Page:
In the late 12th century, we start to see evidence of two fashion quirks that later became very prominent. Both seemed to come to England from Germany when an English princess had to return home after she became a widow. She had been the wife of the German Emperor (Germans continued to claim the “Holy Roman Emperor” title for many generations after the Pope gave it to Charlemagne). It seems likely that the fashion had been knocking around Italy already for most of the 12th century.
One of the trends was to cut the lower hem of a garment into strips, each several inches wide. The edges were secured and outlined with embroidery. The early word for this trend seems to be “dagges.” In the 12th century, just having the wealth to pay someone to overcast all of those edges in silk thread was a big deal. Later, the dagges themselves became very elaborate; for now, they were a novelty even in simple form.
By the end of the 12th century, commoners were wearing dagges on their tunics. Sumptuary laws forbade people below a certain rank, so as to preserve the decoration as a marker for the ruling class. As with all sumptuary laws, they existed mostly to permit officials to fine townsfolk when they wanted to; they were never more than partly obeyed.
(Later in the Middle Ages, some town officials, I think especially in Italy, tried hard to enforce the sumptuary laws. It meant hiring some men to sit at a booth in the city and grab women off the street to ask them, “is that fur you’re wearing?” The average medieval commoner could come up with some kind of “Gosh no, officer, it’s just brown moss” line, and at length they realized how futile it was to attempt real enforcement.)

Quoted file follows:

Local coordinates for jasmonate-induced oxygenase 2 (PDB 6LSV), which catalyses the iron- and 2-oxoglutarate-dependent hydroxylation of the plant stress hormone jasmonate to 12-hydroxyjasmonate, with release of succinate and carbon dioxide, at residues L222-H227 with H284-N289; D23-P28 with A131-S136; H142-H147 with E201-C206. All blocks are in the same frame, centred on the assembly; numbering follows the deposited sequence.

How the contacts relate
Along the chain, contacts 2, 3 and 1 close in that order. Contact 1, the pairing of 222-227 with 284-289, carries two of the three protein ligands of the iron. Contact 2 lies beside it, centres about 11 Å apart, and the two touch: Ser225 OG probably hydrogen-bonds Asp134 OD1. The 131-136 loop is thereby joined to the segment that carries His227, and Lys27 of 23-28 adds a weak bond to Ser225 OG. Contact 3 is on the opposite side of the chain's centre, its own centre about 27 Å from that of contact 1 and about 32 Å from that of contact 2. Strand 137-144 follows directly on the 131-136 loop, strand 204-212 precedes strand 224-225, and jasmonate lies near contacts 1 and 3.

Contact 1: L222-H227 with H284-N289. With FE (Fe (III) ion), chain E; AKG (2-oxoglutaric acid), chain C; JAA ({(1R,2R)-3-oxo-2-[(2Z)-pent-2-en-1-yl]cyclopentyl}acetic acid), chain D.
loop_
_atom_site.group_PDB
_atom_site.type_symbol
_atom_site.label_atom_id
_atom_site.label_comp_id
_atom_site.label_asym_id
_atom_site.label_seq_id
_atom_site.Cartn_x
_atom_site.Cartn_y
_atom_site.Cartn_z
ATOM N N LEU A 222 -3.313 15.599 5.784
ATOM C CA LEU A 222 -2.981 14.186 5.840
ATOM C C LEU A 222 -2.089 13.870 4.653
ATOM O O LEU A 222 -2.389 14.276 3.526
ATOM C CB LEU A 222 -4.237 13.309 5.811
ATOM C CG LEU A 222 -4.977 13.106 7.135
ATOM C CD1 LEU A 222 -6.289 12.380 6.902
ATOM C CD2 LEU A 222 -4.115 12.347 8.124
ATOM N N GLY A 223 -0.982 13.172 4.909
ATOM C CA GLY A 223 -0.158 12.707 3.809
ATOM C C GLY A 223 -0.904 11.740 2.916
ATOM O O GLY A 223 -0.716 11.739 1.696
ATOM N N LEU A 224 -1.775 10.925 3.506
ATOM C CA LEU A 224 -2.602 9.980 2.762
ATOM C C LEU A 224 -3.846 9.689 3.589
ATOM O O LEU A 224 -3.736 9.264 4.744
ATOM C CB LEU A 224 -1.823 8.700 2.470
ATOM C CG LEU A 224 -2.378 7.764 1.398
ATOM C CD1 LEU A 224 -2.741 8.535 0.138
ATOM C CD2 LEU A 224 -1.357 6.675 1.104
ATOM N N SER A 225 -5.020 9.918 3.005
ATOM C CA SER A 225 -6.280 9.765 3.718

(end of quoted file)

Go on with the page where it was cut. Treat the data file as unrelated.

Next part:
The other trend was to make a tunic out of two colors. One half might be dark blue or black, the other half white or red and decorated with embroidery. In the 12th century, use of particolor was not as elaborate as it later became.
There’s another interesting note for the 12th century. People wonder what their ancestors wore to bed, and the only clues we have are in art, where kings or Biblical figures are shown in bed. As far as we can tell, in the 11th and 12th centuries, men and women wore their linen undershirt to bed. The men’s was called a sherte (spelling in early English was always wobbly) and the women’s, something like a camise. But once we get into the 1200’s, art shows people in bed naked. Stories that involved someone being surprised in the night, like attacked while in bed, also suggest that they leaped up naked and grabbed some nearby item to cover up. Night clothes didn’t become customary again until the early modern period, when once again, the basic shirt with a long tail became nightshirt, day shirt and drawers all at once.